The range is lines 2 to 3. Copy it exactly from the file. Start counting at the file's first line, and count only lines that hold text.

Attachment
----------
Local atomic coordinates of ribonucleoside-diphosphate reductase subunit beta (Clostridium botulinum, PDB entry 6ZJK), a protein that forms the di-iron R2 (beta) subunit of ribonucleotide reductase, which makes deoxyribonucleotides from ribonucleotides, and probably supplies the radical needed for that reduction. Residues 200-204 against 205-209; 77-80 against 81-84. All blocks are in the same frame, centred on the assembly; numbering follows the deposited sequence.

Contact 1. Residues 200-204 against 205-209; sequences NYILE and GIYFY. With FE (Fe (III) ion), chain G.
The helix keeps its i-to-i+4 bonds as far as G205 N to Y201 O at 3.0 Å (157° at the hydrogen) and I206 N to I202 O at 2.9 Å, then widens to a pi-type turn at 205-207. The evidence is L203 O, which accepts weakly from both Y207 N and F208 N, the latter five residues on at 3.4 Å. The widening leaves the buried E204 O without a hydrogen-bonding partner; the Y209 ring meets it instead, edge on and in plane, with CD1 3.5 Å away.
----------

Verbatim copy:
Contact 1. Residues 200-204 against 205-209; sequences NYILE and GIYFY. With FE (Fe (III) ion), chain G.
The helix keeps its i-to-i+4 bonds as far as G205 N to Y201 O at 3.0 Å (157° at the hydrogen) and I206 N to I202 O at 2.9 Å, then widens to a pi-type turn at 205-207. The evidence is L203 O, which accepts weakly from both Y207 N and F208 N, the latter five residues on at 3.4 Å. The widening leaves the buried E204 O without a hydrogen-bonding partner; the Y209 ring meets it instead, edge on and in plane, with CD1 3.5 Å away.